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Portola Valley reluctantly settles lawsuit alleging Brown Act violations

Original post made on Aug 3, 2022

The Portola Valley Town Council approved a settlement Monday to resolve a lawsuit against the town claiming its committee members violated the Brown Act, calling the decision an unfortunate but necessary move.

Read the full story here Web Link posted Wednesday, August 3, 2022, 11:36 AM

Comments (8)

Posted by Jimboreno
a resident of Portola Valley: other
on Aug 3, 2022 at 12:38 pm

Jimboreno is a registered user.

I doubt that naysayers of the proposed demolition of Ford Field in favor of a dense "affordable housing" project be considered an insignificant portion of the community--I would it's more like a majority.


Posted by stevlevin
a resident of Portola Valley: Portola Valley Ranch
on Aug 3, 2022 at 1:18 pm

stevlevin is a registered user.

This is a sad moment. Collegiality is a precious resource, and the harassment of our volunteer leaders by a small group of residents is a real setback. I can only imagine that this legal action reflects a strong polarization that has arisen between the residents and the Town Council regarding housing and growth, and it makes me especially alert and cautious regarding the new PAC that aims to unseat the current slate of leaders. I do not have personal relationships with any of the Town Council members, but I have the deepest respect and appreciation for their service. I hope we will collectively let them know that they have our full support.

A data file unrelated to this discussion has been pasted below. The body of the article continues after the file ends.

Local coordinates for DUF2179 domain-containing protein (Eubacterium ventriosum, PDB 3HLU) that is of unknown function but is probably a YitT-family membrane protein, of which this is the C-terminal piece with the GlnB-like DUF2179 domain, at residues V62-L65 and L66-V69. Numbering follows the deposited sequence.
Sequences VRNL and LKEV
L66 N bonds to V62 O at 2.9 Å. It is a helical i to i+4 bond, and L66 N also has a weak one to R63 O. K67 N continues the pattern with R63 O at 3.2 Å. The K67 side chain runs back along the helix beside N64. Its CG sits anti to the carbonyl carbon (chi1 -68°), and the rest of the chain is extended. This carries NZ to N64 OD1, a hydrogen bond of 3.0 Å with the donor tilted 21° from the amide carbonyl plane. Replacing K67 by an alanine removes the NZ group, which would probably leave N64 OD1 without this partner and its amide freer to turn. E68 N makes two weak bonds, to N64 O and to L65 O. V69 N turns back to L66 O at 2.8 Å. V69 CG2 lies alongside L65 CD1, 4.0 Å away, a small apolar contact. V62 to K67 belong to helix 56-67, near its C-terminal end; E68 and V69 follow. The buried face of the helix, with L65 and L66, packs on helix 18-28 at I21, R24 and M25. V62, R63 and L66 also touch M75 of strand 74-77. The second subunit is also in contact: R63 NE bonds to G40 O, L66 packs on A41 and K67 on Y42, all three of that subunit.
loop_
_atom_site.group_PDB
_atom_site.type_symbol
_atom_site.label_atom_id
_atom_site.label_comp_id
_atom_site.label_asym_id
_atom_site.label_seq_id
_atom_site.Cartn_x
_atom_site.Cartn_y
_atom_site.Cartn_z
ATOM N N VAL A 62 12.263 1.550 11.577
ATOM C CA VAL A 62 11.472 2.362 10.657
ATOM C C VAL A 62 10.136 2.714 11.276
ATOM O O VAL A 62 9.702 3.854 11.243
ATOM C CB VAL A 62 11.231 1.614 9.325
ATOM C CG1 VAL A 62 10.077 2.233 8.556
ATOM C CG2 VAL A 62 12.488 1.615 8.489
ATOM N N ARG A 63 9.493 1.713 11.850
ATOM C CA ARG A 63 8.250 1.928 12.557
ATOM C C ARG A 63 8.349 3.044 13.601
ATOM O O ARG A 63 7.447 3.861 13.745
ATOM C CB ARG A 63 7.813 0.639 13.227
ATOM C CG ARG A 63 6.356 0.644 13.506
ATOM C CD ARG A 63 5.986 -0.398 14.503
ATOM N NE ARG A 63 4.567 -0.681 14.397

Steve Levin


Posted by Bob Turcott
a resident of Portola Valley: Central Portola Valley
on Aug 3, 2022 at 5:06 pm

Bob Turcott is a registered user.

(1 of 2)

According to Mayor Hughes, the lawsuit was meritless and is simply a manifestation of bullying by a small group of selfish residents.

But is it possible that the suit reflects a deeper pathology in Portola Valley? One that is rooted not in an alleged sociopathy of its residents, but rather in a dysfunction of its government?

I’m personally aware of 5 different attorneys who have been retained by residents for issues related to town governance. I know of multiple independent clusters of residents who are alarmed by changes in the way the town is governed. I know of multiple residents who have reached out to Council members but had their concerns trivialized or worse.

Instead of blaming residents, the Mayor could immediately form a committee of neutral, respected members of the community to interview the plaintiffs and others in order to compile a list of suggested changes to process that would mitigate resident concerns and reverse the trend toward litigation.